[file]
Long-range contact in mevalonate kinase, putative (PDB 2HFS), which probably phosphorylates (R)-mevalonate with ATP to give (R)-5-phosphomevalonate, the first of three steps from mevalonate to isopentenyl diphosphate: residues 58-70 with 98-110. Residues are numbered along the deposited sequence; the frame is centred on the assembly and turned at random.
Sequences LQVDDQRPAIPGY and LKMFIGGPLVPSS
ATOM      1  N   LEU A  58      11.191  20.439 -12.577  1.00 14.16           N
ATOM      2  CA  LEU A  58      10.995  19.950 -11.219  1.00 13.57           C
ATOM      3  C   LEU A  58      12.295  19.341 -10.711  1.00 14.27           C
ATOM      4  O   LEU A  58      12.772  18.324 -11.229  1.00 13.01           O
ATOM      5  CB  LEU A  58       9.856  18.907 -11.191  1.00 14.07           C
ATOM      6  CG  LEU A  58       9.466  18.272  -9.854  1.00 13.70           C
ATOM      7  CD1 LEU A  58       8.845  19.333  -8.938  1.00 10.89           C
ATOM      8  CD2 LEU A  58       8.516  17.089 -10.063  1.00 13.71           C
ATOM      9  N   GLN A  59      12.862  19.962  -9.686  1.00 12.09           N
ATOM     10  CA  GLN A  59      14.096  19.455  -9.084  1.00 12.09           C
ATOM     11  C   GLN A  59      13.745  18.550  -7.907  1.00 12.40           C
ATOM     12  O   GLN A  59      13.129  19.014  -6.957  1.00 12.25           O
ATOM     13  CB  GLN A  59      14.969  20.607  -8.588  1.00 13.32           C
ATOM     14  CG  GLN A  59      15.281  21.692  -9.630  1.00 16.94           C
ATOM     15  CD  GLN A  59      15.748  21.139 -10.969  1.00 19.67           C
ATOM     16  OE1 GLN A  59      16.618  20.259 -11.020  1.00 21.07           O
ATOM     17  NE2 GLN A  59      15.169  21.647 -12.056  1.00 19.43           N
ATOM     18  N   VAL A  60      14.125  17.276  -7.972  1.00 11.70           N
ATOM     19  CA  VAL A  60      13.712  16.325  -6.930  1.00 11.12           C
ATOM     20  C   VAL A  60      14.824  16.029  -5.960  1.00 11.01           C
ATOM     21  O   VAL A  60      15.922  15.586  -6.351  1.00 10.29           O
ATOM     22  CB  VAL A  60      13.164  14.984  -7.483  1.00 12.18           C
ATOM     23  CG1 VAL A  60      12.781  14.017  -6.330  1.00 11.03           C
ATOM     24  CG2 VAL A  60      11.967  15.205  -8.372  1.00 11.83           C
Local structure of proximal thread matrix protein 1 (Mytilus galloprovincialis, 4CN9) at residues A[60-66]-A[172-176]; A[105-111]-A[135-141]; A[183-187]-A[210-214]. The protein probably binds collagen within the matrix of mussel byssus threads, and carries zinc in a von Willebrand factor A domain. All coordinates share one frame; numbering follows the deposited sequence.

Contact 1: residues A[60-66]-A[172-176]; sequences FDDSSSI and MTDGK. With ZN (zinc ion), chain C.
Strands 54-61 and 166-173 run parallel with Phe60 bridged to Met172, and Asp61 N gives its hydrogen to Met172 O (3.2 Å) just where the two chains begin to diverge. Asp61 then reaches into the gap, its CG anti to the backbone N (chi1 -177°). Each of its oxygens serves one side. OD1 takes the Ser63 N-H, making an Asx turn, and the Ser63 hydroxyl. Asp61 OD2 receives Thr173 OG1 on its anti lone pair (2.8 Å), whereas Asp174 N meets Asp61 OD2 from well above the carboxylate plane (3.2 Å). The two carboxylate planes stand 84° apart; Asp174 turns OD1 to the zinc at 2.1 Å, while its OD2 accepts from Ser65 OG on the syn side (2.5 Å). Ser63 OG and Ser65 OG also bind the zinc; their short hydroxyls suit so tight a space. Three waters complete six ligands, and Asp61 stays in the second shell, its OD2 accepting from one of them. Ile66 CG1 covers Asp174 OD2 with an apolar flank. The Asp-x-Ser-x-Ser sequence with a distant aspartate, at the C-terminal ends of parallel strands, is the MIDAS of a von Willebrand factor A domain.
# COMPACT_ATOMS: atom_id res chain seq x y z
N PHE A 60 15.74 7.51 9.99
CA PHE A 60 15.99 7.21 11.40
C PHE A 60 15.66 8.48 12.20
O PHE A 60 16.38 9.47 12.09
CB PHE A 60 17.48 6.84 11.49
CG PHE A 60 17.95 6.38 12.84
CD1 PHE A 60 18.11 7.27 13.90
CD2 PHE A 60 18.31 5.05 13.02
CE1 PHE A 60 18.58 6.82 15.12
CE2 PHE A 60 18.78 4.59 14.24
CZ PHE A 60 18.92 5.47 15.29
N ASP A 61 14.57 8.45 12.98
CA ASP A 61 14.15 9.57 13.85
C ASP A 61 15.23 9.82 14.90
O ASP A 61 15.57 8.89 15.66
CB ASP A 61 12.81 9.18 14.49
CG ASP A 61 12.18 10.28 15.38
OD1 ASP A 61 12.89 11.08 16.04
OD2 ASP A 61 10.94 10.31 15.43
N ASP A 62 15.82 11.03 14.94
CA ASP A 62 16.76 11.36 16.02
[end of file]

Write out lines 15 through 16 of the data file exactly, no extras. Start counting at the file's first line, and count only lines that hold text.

ATOM     13  CB  GLN A  59      14.969  20.607  -8.588  1.00 13.32           C
ATOM     14  CG  GLN A  59      15.281  21.692  -9.630  1.00 16.94           C